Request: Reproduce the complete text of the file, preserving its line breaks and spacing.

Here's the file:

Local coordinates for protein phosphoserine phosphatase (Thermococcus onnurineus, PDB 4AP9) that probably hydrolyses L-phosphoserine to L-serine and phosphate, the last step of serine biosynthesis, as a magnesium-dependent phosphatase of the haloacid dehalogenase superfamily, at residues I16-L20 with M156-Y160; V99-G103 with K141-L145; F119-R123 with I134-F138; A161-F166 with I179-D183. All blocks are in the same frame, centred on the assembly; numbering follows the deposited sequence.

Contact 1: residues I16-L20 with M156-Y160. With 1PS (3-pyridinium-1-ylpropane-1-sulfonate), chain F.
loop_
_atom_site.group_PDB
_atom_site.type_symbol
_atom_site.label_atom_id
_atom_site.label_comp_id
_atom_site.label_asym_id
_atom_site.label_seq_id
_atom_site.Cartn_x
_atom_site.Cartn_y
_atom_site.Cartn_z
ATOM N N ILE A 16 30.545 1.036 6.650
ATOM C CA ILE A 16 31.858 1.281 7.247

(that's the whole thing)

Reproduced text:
Local coordinates for protein phosphoserine phosphatase (Thermococcus onnurineus, PDB 4AP9) that probably hydrolyses L-phosphoserine to L-serine and phosphate, the last step of serine biosynthesis, as a magnesium-dependent phosphatase of the haloacid dehalogenase superfamily, at residues I16-L20 with M156-Y160; V99-G103 with K141-L145; F119-R123 with I134-F138; A161-F166 with I179-D183. All blocks are in the same frame, centred on the assembly; numbering follows the deposited sequence.

Contact 1: residues I16-L20 with M156-Y160. With 1PS (3-pyridinium-1-ylpropane-1-sulfonate), chain F.
loop_
_atom_site.group_PDB
_atom_site.type_symbol
_atom_site.label_atom_id
_atom_site.label_comp_id
_atom_site.label_asym_id
_atom_site.label_seq_id
_atom_site.Cartn_x
_atom_site.Cartn_y
_atom_site.Cartn_z
ATOM N N ILE A 16 30.545 1.036 6.650
ATOM C CA ILE A 16 31.858 1.281 7.247